Earth Science Research


Geochronology research at UCSB employs modern spectrometry facilities and state of the art U/Pb and Ar/Ar geochronology techniques to solving a variety of structural and petrological problems. Learn more about our Geochronology research faciltiies.

Sulu Beach

Petrology & Volcanology

Petrology & Volcanology research at UCSB seeks to understand the relationship between tectonics and volcanism, including mid-ocean ridge volcanism and volcanism of active continental margins. Research also employs mineral chemistry and dynamics to probe a variety of geologic processes, covering the evolution of magma chambers and magma dynamics, ultrahigh-pressure metamorphism, and crustal anatexis. Learn more about our Petrology and Volcanology research faciltiies.

Warnsdorfer Glacier

Seismology & Geophysics

Seismology & Geophysics research covers strong motion seismology, seismic sources, local and regional site characteristics, local wave amplification, seismic wave propagation modeling, seismic tomography, and planetary seismology. Faculty members at UCSB also study paleoseismology and the deformation associated with active fault systems.

Honshu position

Surface Processes, Sedimentology & Hydrology

Surface process, sedimentologic, and hydrologic research at UCSB uses advanced field and lab techniques to investigate the stratigraphic record; quantify the flow of fluids; and explore the processes, rates, and controls of erosion, transport, and deposition in response to interactions among climate, tectonics, and the land surface.

GPS readings in New Zealand

Structure & Tectonics

Structure and tectonics research encompasses many diverse research areas within the Department. Large-scale plate motion and mantle dynamics research is accompanied by studies on tectonic controls over sedimentation, fluid flow, seismology, landform development, plant evolution and animal evolution. Learn more about our Structure and tectonics facilities.



Biogeochemistry research seeks to understand the interaction between the Earth's biotic, hydrologic and terrestrial systems. Researchers at UCSB explore the earliest form of life on Earth, biologic records of the Earth's climate and oceans, and other biologic effects on geologic systems.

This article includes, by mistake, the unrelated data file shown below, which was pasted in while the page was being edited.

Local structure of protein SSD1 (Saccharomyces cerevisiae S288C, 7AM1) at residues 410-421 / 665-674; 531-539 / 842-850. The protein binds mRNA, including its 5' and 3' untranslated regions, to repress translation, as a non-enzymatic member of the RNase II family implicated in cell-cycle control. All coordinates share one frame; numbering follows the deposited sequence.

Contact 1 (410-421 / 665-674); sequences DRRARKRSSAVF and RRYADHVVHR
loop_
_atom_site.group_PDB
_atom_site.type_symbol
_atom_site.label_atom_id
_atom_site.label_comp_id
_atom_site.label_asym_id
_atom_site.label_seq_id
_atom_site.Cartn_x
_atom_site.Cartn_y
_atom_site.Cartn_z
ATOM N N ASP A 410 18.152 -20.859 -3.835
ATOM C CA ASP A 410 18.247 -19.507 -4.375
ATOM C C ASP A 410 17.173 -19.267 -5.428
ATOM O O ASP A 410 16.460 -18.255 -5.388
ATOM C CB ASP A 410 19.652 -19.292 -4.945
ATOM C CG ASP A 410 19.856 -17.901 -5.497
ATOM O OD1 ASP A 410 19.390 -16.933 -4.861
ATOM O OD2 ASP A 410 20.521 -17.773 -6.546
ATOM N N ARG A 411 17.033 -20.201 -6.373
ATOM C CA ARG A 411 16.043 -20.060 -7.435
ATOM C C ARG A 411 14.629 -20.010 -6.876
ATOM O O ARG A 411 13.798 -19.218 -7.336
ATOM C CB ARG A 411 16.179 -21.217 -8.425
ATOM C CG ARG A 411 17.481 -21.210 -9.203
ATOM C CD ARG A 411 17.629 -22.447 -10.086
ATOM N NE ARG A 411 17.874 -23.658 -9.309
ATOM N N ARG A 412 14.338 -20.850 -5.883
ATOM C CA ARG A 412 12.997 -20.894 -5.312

shape image photo

Paleobiology & Evolution

Paleobiology & Evolution research at UCSB covers a wide range of times and organisms, including the earliest fossil record of life, the early evolution of protists, the Cambrian explosion and the early history of animals, the patterns of Mesozoic and Cenozoic marine zooplankton and their relationship to climate, the evolution of land plants, especially angiosperms of the last 65 million years, and the evolution of mammals.

Mammal skull

Paleoceanography & Paleoclimatology

Paleoceanography and Paleoclimatology research at UCSB focuses on utilizing past archives of climate change on timescales of hundreds to millions of years to understand the past, present and future evolution of the Earth System. These archives include ocean sediments, coral reefs, cave deposits (speleothems) and other terrestrial deposits. Research approaches include geochemical (e.g., stable and radiogenic isotopes, trace elements, organic biomarkers), faunal and sedimentary property changes. Faculty members in the department have pioneered techniques such as Mg/Ca paleothermometry, the stacking of individual records to derive benchmark indicators of climate change, and the elucidation of past changes in the monsoon. An overarching theme of our research is to harness the past response of climate to improve future climate projections.

ocean research vessel